He dragged England from the brink in the 2019 World Cup final to help record the most dramatic victory in cricket history, then single-handedly delivered one of the most stunning turnarounds the Test arena has ever known at Headingley seven weeks later.
Chuck in his incredible 258 against South Africa in 2016, his Player of the Series performances with bat and ball in the same country four years later and his general ability to provide game-changing spells on a regular basis, and Ben Stokes’ place among England’s all-time elite has long been unquestionable.
But now he takes on perhaps the most unforgiving role in all of sport, with England’s new managing director Rob Key having announced on Thursday that Stokes has been appointed the 67th permanent captain in the country’s long Test history.
Following Joe Root’s resignation earlier this month, Stokes was always the likely successor. Not only was he the Yorkshireman’s vice-captain and right-hand man, but he is also the only other player beyond Root whose place is not open to question right now.
With Jimmy Anderson and Stuart Broad having been used sparingly in the latter years of their careers – and even downright dumped for the recent defeat in the West Indies – Stokes is the only senior member of the side who could realistically have been chosen, despite him having previously claimed he had no aspiration to be handed the leadership role.
“That’s not an aspiration of mine. It’s just not one of those things I’m desperate to do,” Stokes told BBC Radio 4 in 2019.
“I’m very happy at the moment being vice-captain, we’ve got a great leader in Joe.
“You never know how you handle the pressure of being England captain unless you do it. Being the Test captain of England — so much pressure comes with it. It’s a huge burden to carry because everything falls back on you, especially if it goes bad, and you never know how you’ll handle that pressure until you walk out onto the field as England captain.
“So I’ve got no idea how I’d handle it if I did it but, as I say, it’s not an aspiration of mine.”
And Stokes has gone through high-profile turmoil away from the field which has seen his attention taken away from cricket with some regularity in recent years. In 2018 he was acquitted of affray after a high-profile court case following an incident outside a Bristol nightclub. And while he was later thanked by a gay couple he was defending he was nonetheless charged by the ECB with bringing the game into disrepute, to which he pleaded guilty and accepted an eight-match ban.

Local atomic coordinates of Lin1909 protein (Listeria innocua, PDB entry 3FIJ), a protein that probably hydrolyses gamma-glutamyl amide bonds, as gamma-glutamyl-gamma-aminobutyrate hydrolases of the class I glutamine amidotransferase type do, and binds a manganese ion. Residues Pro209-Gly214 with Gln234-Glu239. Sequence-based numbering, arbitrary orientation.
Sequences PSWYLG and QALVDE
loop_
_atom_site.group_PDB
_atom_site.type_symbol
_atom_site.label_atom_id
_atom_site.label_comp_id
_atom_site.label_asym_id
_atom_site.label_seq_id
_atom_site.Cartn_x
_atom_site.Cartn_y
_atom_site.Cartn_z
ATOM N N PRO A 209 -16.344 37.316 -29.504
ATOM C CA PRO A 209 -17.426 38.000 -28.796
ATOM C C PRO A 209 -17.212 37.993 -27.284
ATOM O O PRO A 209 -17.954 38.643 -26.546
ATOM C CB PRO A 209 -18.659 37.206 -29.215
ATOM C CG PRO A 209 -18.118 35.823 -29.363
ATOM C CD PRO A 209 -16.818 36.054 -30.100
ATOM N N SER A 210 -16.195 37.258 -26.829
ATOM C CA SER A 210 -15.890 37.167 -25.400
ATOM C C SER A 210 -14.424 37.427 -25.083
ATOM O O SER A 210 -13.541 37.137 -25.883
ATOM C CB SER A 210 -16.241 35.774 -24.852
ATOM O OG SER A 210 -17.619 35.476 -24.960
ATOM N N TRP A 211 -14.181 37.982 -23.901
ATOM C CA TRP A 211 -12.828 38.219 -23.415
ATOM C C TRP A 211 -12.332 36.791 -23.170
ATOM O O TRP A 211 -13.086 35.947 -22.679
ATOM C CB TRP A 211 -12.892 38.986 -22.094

More recently he took three months out of the game during 2021 to deal with a finger injury and – more pertinently – mental health issues at a time when he was still coming to terms with the death of his father, Ged, in late 2020. While he returned for the Ashes series down under, Ben later said that he felt he’d let his teammates down with his performances in Australia.
And now that he has been handed the poisoned chalice at a time when England’s playing stocks appear particularly emptied, the pressures of being front and centre of the world cricketing spotlight will only increase.
Most of England’s longest-reigning captains have been their recent leaders. Root’s 63 games in charge are a national record, with his predecessor Alastair Cook next on 59. But it is hard to imagine Stokes as a long-term leader. Having said for some time that captaincy might not be his bag, and with his character being such that he has no problem withdrawing himself from the limelight when he needs to, one would have to believe that he will know when the time is right to go, even if that happens to be relatively soon.
But what England need from Stokes right now is some stability. Broad and Anderson will be welcomed back to the fold ahead of the summer series with New Zealand and South Africa, along with the final Test of last year’s aborted face-off against India, and the hope will be that something of a settled batting lineup can be found under the new leadership. And if Stokes can play a part in making that happen over the next 12 months then he will already have done his job.
We can only hope that Stokes the skipper has even 10 per cent of the impact as Stokes the player has had in his Test career thus far. It will be a rollercoaster ride, with thrills and spills undoubtedly punctuating the course of his captaincy. And if he can help to identify his long-term successor in the meantime, then all the better.